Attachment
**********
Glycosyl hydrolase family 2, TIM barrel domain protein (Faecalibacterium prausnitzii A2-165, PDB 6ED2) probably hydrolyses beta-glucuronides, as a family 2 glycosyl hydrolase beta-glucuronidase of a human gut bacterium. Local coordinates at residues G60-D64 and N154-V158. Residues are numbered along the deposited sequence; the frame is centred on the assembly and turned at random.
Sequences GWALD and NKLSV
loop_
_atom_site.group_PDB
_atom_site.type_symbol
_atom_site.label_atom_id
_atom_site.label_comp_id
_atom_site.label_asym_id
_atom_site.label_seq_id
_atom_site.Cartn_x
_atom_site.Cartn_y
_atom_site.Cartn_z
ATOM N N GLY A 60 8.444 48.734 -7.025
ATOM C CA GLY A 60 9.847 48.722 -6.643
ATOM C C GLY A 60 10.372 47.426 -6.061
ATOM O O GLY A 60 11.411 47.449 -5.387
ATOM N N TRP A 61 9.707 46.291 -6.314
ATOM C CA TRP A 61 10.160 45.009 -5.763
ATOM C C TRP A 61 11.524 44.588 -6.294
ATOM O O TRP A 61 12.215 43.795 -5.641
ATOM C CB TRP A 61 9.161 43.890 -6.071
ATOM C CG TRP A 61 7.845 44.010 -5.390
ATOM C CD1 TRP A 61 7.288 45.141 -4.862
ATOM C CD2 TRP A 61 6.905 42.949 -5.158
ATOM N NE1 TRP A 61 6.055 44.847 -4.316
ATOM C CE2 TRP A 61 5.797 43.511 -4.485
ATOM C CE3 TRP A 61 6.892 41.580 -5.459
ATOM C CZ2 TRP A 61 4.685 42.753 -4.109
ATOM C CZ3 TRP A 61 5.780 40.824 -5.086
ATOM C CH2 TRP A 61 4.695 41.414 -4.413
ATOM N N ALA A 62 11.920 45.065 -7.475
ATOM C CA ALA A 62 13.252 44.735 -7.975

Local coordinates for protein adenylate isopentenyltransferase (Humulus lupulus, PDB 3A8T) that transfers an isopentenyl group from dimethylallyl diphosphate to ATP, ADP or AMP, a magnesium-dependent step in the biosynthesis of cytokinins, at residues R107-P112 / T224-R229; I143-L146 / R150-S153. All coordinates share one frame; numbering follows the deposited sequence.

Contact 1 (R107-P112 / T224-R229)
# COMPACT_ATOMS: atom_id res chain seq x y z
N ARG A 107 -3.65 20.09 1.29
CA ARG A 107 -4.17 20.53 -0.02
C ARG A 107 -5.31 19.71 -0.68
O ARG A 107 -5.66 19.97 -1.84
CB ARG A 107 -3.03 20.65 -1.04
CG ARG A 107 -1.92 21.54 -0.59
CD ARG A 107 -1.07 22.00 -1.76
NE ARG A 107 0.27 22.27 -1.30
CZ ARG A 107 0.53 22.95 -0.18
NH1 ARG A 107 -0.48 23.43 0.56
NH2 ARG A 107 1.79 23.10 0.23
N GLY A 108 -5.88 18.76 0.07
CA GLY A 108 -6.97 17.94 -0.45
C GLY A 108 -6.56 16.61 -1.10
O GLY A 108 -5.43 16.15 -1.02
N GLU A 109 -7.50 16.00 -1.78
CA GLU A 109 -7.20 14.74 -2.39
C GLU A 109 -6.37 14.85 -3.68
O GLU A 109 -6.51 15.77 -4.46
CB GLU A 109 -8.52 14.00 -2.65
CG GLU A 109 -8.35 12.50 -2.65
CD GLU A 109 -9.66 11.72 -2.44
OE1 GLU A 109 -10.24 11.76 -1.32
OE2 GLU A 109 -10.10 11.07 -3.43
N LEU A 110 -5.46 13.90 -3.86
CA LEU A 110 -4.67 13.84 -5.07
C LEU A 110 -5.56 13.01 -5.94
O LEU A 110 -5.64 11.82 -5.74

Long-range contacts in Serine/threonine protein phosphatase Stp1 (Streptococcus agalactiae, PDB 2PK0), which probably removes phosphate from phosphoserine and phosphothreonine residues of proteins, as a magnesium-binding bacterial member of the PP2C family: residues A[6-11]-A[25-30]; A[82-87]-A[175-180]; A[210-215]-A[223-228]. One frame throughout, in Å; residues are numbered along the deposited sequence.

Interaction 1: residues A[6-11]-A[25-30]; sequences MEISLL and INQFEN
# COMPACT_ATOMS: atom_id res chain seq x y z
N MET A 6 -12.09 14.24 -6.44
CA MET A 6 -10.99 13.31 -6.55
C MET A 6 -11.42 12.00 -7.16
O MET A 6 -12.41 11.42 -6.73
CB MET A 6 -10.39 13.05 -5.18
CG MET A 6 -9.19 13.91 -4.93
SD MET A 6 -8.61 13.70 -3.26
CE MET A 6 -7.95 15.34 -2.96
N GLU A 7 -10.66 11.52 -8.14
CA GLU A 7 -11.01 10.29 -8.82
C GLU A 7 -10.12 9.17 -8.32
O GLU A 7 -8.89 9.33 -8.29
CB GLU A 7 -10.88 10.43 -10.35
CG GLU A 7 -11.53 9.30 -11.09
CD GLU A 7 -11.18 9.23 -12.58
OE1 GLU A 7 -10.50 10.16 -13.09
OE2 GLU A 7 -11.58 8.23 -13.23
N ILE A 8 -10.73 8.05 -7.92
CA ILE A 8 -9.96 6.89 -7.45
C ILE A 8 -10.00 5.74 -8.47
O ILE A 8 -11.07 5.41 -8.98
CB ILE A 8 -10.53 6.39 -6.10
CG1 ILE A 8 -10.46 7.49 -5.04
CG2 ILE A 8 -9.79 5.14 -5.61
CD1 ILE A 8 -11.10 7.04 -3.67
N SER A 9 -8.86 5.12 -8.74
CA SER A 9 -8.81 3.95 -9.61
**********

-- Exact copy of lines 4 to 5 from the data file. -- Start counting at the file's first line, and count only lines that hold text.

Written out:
_atom_site.group_PDB
_atom_site.type_symbol